- Plan Your Trip
- Special Offers
- Things To Do
- Weddings & Groups
The legendary island of Bimini is home to many mysterious landmarks. Visitors can drink from The Fountain of Youth, dive at the underwater Bimini Road, or experience the restorative health properties of the Healing Hole. The most famous attraction in Bimini however, isn’t steeped in lore or fairytale. Its past is a part of American history. Now the awe-inspiring S.S. Sapona has a new purpose.
This shipwreck steamer is living a second life as a playground for divers and snorkelers. Its abandoned and ghost ship appearance looks like something straight out of a Stephen King novel. In fact, it was used as a backdrop in the 1977 horror film Shock Waves. While many visit the wreck for its intriguing and compelling aesthetic, few know the true history of how it got there. Let’s go back in time and uncover all the lives of Bimini’s hauntingly beautiful shipwreck.
An Unrealized Warship
The S.S. Sapona was a concrete cargo ship built by the Liberty Ship Building Company in Wilmington, North Carolina for the Emergency Fleet Program during World War I. It was originally commissioned by President Woodrow Wilson to serve as a troop transport to assist in the war effort. It was constructed out of concrete, because steel was in short supply during the war. However, by the time it was completed in 1920, the war was over, leaving the S.S. Sapona never having the chance to live up to its full potential. Only 12 of the 24 originally commissioned ships were ever built. The Sapona's concrete sister ships would end up repurposed as breakwaters and barges, but this steamer was destined for a more interesting career path.
After being dismissed of military duty, well-known Florida developer Carl Fisher purchased the S.S. Sapona and turned it into a casino for a brief time. He had plans of eventually converting the ship into a private floating club in the Florida Keys. However, that idea was never realized. Instead, Fisher traded the ship's engine and machinery to a dredging company and the ship itself was used for oil storage. In April of 1924, ownership of Sapona changed hands once again and the ship found itself in the possession of a mysterious one-armed man with illicit plans.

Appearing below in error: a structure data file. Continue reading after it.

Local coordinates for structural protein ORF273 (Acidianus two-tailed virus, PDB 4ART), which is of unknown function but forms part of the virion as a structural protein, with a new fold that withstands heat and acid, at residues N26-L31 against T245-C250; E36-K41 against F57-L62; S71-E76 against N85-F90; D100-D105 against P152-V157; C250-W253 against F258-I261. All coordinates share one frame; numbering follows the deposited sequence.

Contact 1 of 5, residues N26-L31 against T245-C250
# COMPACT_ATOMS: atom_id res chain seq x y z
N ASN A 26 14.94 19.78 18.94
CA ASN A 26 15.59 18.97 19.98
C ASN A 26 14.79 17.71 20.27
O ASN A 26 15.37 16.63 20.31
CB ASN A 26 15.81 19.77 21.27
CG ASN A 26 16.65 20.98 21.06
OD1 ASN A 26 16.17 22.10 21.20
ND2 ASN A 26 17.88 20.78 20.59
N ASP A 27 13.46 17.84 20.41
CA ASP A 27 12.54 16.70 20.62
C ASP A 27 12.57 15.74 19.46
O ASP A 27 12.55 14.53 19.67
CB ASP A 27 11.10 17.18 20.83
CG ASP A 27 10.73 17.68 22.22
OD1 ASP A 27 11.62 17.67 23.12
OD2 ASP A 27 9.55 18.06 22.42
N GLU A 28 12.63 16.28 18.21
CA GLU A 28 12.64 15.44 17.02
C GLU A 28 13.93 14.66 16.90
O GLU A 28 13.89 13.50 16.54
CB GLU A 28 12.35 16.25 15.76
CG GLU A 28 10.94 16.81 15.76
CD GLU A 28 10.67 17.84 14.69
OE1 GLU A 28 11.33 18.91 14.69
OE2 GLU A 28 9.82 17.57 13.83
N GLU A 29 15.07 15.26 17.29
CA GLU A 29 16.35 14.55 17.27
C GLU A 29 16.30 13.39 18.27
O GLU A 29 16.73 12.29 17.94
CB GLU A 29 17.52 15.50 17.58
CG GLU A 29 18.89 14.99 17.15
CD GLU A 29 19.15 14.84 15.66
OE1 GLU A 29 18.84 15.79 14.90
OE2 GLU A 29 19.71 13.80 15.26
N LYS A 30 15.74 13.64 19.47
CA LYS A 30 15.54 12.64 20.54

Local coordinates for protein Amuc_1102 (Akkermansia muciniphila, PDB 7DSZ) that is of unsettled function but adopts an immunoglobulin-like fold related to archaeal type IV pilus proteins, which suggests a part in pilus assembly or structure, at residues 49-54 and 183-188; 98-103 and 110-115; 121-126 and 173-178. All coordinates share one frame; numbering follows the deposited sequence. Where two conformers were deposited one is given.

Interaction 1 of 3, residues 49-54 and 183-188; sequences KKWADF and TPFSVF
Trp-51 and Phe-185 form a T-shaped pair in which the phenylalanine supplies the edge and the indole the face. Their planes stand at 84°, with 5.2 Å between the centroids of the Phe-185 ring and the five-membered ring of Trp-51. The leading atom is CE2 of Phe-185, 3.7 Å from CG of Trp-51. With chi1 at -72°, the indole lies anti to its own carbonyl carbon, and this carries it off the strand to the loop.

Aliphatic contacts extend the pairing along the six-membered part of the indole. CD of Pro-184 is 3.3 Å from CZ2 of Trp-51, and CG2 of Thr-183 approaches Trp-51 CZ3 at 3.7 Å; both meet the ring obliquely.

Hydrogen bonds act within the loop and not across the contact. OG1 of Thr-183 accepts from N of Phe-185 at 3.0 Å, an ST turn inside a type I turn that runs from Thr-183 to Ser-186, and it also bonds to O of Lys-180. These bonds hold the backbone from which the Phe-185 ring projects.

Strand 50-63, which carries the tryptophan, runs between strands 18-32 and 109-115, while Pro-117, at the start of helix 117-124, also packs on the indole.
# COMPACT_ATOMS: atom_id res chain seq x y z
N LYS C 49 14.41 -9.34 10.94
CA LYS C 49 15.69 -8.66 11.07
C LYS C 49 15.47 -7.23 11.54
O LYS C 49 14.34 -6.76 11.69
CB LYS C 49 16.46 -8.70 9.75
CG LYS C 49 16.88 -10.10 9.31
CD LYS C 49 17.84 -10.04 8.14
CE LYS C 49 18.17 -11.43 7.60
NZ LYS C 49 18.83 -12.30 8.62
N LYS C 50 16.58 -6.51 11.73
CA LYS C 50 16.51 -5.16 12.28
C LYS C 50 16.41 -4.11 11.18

Built For Battle, Used For Decadence
The S.S. Sapona was sold to Bruce Bethel, a prior British war captain that came to be known as Bimini’s Rum King during the Prohibition Era. Bethel relocated the ship and used it as a sneaky spot to stash booze. Just like Fisher, he also had fantasies of turning the S.S. Sapona into a floating nightclub. This is where he planned to provide drink-starved Americans from the eastern U.S. with rum and whiskey. At the time, the illicit liquor trafficking business was booming in the Bahamas. Much of it was traded and stored on the islands before it made its way to warehouses, speakeasies, and other hideaways along the South Florida coast. Bethel helped island inhabitants make a comfortable living from the export liquor trade and put Bimini on the map as a smuggler’s paradise. As fate would have it, in 1956 Bethel’s glamorous plan ran aground along with the ship. A hurricane with winds up to 150 mph ripped through the Bahamas. This incredibly powerful storm caused death, destruction, and marked the end of yet another era for the Sapona.
Resting in Paradise
Sunken, shipwrecked, and booze-less, the S.S. Sapona suffered the shame of becoming a target practice during World War II. U.S. Army Air Force and Navy brass quickly realized that the vessel would provide excellent target practice for their fighter planes and bombers. And so, day after day, warplanes would continually bombard the ship, causing it to lose most of its concrete hull. This destruction contributed to its hollowed, spooky appearance. Weirdly enough, the famous Lost Squadron of Flight 19 disappeared in the Bermuda Triangle in 1945 while returning home from a practice bombing of the ship. It is said that target practices on the Sapona shortly stopped after that.
Slowly disintegrating as time and weather took their toll, the S.S. Sapona has broken apart and settled into the ocean floor. Rather than serving as a tangible reminder of its rum running days, the rusty remains serve as an artificial reef for local fish and a snorkeling attraction for visitors from all over the world.
The Sapona’s Story Is Far From Over
Now it’s your chance to uncover the secrets of the S.S. Sapona as you swim through the legendary vessel’s rusted, sun-bleached battered relics. Travel by catamaran just three miles south of Resorts World Bimini and go on Bimini Undersea’s Sapona Snorkeling Adventure. This excursion runs Saturdays and Sundays with a price of $69 per person. On the ride there, your tour guide will set a tone of mystery and intrigue with a history lesson on the Sapona. Let your imagination run wild as you snorkel through the artifact with depths approaching a mere 20 feet. It’s shallow enough for kids and beginner divers. The twisted metal and numerous holes attract a good deal of sea life. From vibrant, tropical fish and large lobsters to orange cup corals – all of which are perfectly visible from the crystal-clear waters. Swim towards the bow and then make your way to the impressive engine room. Go treasure hunting for bullet holes and ammunition left from the S.S. Sapona’s target practice days. You can even climb up to the deck, walk around, and jump off the side. Finish off your Sapona adventure with a couple of rounds water sliding off the catamaran as you watch the sun set over the skeletal remains of Bimini’s most famous shipwreck.